The White House’s ambitious plans for a federal nursing home staffing mandate might have hit a snag due to the inadvertent online release and subsequent removal of a study commissioned by the Centers for Medicare & Medicaid Services (CMS).
CMS has long advocated for higher staffing standards. In a report issued to Congress in 2001, CMS recommended a daily minimum standard of 4.1 hours of total direct care nursing time per resident: 2.8 hours from certified nursing assistants (CNAs); 0.75 hours from registered nurses (RNs); and 0.55 hours from licensed practical/vocational nurses.
However, the fresh staffing study did not explore what CMS previously called optimal minimum staffing levels. Instead, researchers exclusively looked at staffing thresholds below the ones deemed ideal in the prior federal assessment. Still, researchers said that elevated staffing levels would result in reduced hospitalizations and emergency room admissions, faster care delivery, and a decrease in instances of care omission.
The study indicated that no solitary staffing measure could ensure high-quality care – a stance which many leaders in the skilled nursing industry, mired with a staffing crisis, have long endorsed.
“Recent literature underscores the relationship between nursing home staffing and quality outcomes, such as reduced pressure ulcers, emergency department visits, rehospitalizations, and outbreaks and deaths related to COVID-19,” researchers wrote. “However, it does not provide a clear evidence basis for setting a minimum staffing level.”
The study assessed four minimal staffing thresholds, each of them falling beneath the 4.1 staff hours per day considered optimal in the previous report. The uppermost level was 3.88 staff hours per day, while the minimum was 3.3 daily hours of staffing.
David Grabowski, a professor of health care policy in the Department of Health Care Policy at Harvard Medical School, told Skilled Nursing News that researchers studied thresholds that are lower than what is necessary, but still higher than the levels maintained by many nursing homes.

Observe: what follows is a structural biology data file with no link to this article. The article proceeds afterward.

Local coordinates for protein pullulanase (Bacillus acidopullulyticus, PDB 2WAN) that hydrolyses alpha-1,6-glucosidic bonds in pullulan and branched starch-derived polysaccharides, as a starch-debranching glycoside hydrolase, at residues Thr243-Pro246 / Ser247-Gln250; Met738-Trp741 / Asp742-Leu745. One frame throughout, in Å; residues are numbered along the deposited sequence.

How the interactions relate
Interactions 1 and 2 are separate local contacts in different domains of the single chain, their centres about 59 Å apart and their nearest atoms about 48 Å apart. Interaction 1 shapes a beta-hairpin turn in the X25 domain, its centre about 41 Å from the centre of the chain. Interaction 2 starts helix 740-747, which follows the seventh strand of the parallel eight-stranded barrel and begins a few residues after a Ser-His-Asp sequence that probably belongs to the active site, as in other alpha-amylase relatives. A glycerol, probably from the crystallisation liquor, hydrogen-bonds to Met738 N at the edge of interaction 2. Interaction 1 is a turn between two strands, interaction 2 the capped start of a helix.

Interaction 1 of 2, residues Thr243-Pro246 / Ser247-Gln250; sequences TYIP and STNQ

“All four of the ‘what if’ minimum staffing scenarios proposed in the study would raise staffing in some share of facilities and improve quality,” he said. “That is a great development. However, all of these thresholds fall below what many experts including myself believe is optimal. Thus, if CMS moves forward with one of these “what if” scenarios, nursing home care in the US will be ‘better but still not well.’ In other words, we will have work left to do.”
Jonathan Blum, CMS’ Principal Deputy Administrator and Chief Operating Officer, told KFF, that the 478-page report had been erroneously posted, and that it was in fact a draft.
“CMS’s proposal is being developed using a rigorous process that draws on a wide range of source information, including extensive input from residents and their families, workers, administrators, experts, and other stakeholders,” Blum said. “Our focus is on advancing implementable solutions that promote safe, quality care for residents.”
In a statement to Skilled Nursing News (SNN), Blum declined to offer more details of the official release date of potential staffing regulation saying, “We look forward to releasing our proposals, as well as the Nursing Home Staffing Study, soon.”
Currently, CMS’ regulation is pending review within the Office of Information and Regulatory Affairs.
The highest staffing level studied by researchers in the leaked draft was 3.88 hours, at which approximately 0.6% of residents might experience delayed care, and 0.002% might not receive necessary care. This level could potentially reduce annual emergency room visits by 14,800 and Medicare patient hospitalizations by 12,100, researchers said.